India will start using IPv6 (Internet Protocol version 6) from March 2012, according to a new roadmap released by the Indian government.
All telecom and ISPs will have to be IPv6-compliant by the end of next year and offer IPv6 services thereafter, the government said in a statement issued on Wednesday by the country’s Press Information Bureau.
Federal and state government ministries and departments and public sector companies will switch over to IPv6 services by March 2012, the government said.
IPv6 is an Internet protocol version that offers a larger address space than the current IPv4. This is because it uses a 128-bit address as compared to 32 bits in IPv4.
India is running out of IP addresses on IPv4, a problem that is likely to get more acute with the upcoming rollout in the country of 3G and broadband wireless access (BWA) services, said Rajesh Chharia, president of the Internet Service Providers Association of India.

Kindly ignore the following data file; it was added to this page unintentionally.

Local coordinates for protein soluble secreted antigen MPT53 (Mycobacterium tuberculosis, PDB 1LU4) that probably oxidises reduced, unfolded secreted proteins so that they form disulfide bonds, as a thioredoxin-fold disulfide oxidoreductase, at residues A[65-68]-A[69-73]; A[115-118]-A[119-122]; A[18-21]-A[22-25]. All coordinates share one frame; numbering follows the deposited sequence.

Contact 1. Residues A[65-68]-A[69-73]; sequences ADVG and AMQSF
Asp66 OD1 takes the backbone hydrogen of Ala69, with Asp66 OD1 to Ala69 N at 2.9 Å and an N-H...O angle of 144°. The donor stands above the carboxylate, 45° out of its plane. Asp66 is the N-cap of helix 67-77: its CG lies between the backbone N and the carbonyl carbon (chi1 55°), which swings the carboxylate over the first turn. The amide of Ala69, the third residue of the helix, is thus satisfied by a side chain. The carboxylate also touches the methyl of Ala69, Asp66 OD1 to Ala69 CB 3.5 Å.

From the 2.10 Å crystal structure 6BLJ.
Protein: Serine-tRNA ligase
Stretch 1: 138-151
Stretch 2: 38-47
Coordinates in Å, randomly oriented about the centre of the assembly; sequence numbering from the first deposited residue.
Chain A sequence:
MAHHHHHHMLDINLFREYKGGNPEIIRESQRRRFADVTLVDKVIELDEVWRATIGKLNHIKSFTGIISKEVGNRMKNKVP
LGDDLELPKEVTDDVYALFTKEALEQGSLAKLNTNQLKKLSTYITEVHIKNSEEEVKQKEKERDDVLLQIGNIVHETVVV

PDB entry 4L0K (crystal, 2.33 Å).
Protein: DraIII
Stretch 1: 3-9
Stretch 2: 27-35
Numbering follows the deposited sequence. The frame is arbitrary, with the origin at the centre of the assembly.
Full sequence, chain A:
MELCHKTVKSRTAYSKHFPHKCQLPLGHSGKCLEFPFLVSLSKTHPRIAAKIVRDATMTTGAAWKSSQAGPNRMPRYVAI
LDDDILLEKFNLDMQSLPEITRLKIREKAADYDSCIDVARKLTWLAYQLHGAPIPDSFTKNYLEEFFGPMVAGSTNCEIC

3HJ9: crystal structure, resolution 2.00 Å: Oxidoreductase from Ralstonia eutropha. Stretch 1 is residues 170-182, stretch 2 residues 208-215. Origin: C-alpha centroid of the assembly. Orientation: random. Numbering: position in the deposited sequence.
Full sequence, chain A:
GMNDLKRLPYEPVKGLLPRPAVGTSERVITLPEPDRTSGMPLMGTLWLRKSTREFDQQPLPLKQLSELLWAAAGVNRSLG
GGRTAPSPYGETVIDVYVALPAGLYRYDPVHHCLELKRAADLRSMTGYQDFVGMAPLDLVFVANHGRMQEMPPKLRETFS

Mobile phones that support data, for example, will each require an IP address, he added.
India has completed auctions of BWA and 3G licenses, with the allotment of spectrum for 3G scheduled for September.
ISPs in India are ready for IPv6, Chharia said.
About 52 million urban Indians were active Internet users in September last year, according to a report released jointly by the Internet and Mobile Association of India, and research firm IMRB International. Active users are those who have used the Internet at least once a month.
A move to IPv6 will give a boost to Internet adoption in the country, Chharia said. A lot of equipment like refrigerators, air conditioners and television sets with will come onto the IPv6 network and be controlled remotely, creating a potentially large market in India, he added.